Are You Ready for the New Translation

Guide to the New Translation of the Mass from Ascension PressBeginning November 27, 2011, the words we are so familiar with reciting during Mass will change when the new English Translation of the Mass goes into practice. While the greatest number of changes affect what the Priest says, many of our familiar responses will be altered also. Catholic parishes are already designing parish wide training sessions to introduce these changes to their members.

Guide to the New Translation

To help familiarize parishioners with the new changes, Ascension Press released a small Q&A booklet titled A Guide to the New Translation of the Mass by Edward Sri. One of the changes brought about by Vatican II was the allowance for the Mass to be said in the vernacular, or common, language of the people. However, the English translations varied from one English-speaking country to another. (If you’ve ever had a conversation with someone from Australia or England, you’re aware how our vocabulary differs.) In the first English missal, published in 1973, the Latin to English translation focused on the overall general meaning, rather than the literal, and as a result certain images or meanings were dropped and lost. This more precise translation, developed and modified over the past ten years, is now ready for implementation at the beginning of the new liturgical year on November 27, 2011.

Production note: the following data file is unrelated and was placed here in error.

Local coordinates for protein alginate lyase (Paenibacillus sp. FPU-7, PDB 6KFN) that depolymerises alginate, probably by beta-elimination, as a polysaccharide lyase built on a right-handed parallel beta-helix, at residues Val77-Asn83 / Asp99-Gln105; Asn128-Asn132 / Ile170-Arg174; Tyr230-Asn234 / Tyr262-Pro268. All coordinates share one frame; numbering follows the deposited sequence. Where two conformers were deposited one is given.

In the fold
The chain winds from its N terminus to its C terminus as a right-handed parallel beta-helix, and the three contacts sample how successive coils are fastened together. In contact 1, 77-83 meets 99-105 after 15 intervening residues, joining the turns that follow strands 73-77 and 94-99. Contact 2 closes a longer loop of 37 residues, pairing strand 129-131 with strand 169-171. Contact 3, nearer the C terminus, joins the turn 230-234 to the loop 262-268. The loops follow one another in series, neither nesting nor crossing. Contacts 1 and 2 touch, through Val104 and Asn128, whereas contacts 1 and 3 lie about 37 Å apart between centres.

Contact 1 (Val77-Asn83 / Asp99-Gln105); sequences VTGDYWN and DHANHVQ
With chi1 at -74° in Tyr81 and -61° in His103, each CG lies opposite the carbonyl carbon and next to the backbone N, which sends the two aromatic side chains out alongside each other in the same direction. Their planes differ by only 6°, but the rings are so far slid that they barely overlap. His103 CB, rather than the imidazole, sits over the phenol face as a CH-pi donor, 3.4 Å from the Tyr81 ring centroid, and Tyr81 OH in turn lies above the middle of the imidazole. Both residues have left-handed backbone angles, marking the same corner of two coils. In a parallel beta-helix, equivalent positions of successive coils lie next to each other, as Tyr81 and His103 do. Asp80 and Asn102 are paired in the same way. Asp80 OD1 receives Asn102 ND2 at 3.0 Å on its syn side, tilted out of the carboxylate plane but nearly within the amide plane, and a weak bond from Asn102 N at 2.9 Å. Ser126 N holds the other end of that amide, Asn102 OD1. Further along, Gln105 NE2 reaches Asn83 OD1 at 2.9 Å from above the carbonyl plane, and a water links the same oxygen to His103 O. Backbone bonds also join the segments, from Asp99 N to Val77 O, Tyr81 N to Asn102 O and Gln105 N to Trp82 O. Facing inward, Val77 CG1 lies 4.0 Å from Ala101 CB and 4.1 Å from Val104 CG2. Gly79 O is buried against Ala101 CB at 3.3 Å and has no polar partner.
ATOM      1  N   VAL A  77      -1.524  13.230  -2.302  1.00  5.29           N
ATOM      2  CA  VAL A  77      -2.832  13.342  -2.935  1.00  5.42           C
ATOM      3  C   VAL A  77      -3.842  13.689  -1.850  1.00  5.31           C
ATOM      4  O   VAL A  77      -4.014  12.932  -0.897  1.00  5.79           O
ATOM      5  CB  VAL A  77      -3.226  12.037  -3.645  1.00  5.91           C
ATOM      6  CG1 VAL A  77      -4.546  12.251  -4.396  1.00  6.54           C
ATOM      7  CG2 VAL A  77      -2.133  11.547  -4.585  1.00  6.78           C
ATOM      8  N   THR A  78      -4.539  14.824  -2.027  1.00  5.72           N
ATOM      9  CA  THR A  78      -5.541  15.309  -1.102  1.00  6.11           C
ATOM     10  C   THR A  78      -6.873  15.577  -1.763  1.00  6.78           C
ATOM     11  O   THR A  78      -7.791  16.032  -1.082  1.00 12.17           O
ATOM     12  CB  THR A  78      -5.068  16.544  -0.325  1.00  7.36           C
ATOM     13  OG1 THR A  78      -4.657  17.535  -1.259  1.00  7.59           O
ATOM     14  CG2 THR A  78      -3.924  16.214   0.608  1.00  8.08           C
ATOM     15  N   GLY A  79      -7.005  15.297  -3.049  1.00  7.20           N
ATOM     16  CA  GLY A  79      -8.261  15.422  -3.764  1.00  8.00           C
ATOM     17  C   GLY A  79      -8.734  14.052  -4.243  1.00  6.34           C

The booklet offers answers to questions such as Why do we need new translation, How significant will the changes be? And What are those changes? The guide also provides brief discussion on the meaning behind some of the changes and includes a tear-out reference card printed with the new responses. The new translation changes are available for viewing online at the USCCB website, and the guide includes a more in depth look at the reasoning behind some of the slightly major word changes. Once fully revealed, the new changes make sense and are easier to embrace. Personally, I love noting how the new translation returns to the nobler tone of the Latin, encouraging a reverence and humility into the Mass.

Opportunity for renewed faith formation

It’s an exciting time for parish faith formation teams, because it’s an opportunity for all of us, as a whole, to really focus and consider what we say and do at the Mass instead of simple rote participation. Implementation teams in dioceses and parishes across the nation will be teaching the changes as a return to the foundational aspects of our faith, focusing on the meaning of the liturgy and the real presence of Christ.

And with your Spirit

One of the most visible examples is our new response to the priest’s greeting, “The Lord be with you.” Most of us without even thinking automatically raise our hands and reply, “And also with you.” However, the Latin is et cum spiritu tuo – which actually means “And with your Spirit.” We’re not just casually saying “You too, Father,” we’re acknowledging that the Holy Spirit is present, working through the priest as he prepares to consecrate the Eucharist. Knowing this has already changed how I think about our responses in Mass. As a cradle Catholic who has only known the post-Vatican II vernacular Mass, the more I learn about how the Mass developed and the biblical roots behind our responses, the more I feel myself ready to embrace the new translation. Instead of dwelling on the loss of the comfortable cadence I grew up with, I’m excited to prayerfully consider the real meaning of what we are saying and doing.

Get Ready!

Watch for implementation training sessions to begin in your own Parish and plan to attend with open heart and mind. Purchase a copy of Edward Sri’s Guide to the New Translation of the Mass and recommend it to your Faith Formation Leader. Pray for spiritual understanding of the true meaning behind the Liturgy and Eucharist to be revealed as you begin to learn more about the upcoming translation changes.

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Shelly Henley Kelly